Today is tax day, when most of the media report on the last minute rush at the post office and how to file an extension to give yourself six more months to send your forms to the IRS.
It’s also a day when the anti-government crowd swings its propaganda machine into overdrive to brew resentment over taxes to serve their narrow ideological agenda, still best summarized by Grover Norquist’s statement that his goal was to shrink government “down to the size where we can drown it in the bathtub.”
Here are a few facts about taxes and spending that you won’t hear from the folks trying to dismantle our schools and safety net and the rest of our public infrastructure.
The United States collects less tax revenue as a share of its economy than all but two of the world’s developed countries. Citizens for Tax Justice reports that only Chile and Mexico collect less. That doesn’t sound like a country that is overtaxed.
North Carolina’s state tax system has traditionally collected revenue at roughly six percent of state personal income. The N.C. Budget & Tax Center reports that during the recession revenue collections dropped to 4.8 percent of personal income.
That drop and the unwillingness of state lawmakers to adequately address it has meant a ten percent reduction in K-12 education funding since the recession began, and a nine percent reduction in higher education funding.
Overall state funding for core services like education, health and human services and public safety, adjusted for inflation, will fall to a forty-year low next year thanks to the budget decisions made by the 2011 General Assembly.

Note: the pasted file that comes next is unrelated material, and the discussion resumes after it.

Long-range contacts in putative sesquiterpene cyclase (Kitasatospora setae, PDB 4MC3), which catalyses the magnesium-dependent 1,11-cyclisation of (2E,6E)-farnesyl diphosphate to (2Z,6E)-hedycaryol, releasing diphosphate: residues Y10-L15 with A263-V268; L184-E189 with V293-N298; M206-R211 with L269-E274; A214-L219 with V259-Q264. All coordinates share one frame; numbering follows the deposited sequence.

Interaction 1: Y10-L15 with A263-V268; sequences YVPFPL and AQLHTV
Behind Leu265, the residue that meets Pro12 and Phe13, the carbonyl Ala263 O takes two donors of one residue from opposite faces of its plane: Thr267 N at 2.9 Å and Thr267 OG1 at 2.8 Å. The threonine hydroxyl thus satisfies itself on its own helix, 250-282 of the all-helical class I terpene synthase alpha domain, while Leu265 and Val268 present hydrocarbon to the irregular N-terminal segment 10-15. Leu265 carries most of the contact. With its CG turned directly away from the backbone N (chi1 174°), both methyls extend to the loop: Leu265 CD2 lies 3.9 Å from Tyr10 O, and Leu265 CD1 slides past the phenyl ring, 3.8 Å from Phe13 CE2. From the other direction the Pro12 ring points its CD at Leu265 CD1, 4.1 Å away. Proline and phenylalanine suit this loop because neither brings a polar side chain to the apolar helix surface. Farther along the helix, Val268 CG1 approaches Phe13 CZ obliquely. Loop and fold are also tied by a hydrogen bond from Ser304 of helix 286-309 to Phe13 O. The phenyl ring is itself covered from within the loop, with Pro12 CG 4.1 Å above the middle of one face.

Lower income taxpayers in North Carolina continue to pay a higher percentage of their income in taxes than the wealthy. The Budget & Tax Center reports that low-income households contributed $9.50 for every $100 in income while a household in the richest one percent paid $6.80 for every $100 in income.
Back to the national tax system. Guess which President was talking about a letter he received when he said this.
“It’s a letter from a fellow out in the country, an executive who is earning six figures, well above $100,000 a year, He wrote me in support of the tax plan because he said I am legally able to take advantage of the present code…and wind up paying a smaller tax than my secretary pays. And he wrote me the letter to tell me that he’d like to come to come to Washington and testify before Congress as to how that is possible for him to do and why it is wrong.”
That was not President Obama. It was President Ronald Reagan in 1985, making the case for the Buffet Rule, Obama’s proposal to make sure that people in the highest tax bracket do pay a lower percentage of their income in taxes than most Americans.
And finally, on another historical note, President Abraham Lincoln was the first president to sign the income tax into law and as Bradley University Sociologist Jackie Hogan points out in the Christian Science Monitor, it was a progressive income tax with higher rates for the wealthy and it treated capital gains the same as all other income.
Wonder why none of the speakers at all the Republican Party Lincoln Day Dinners across the state have pointed that out?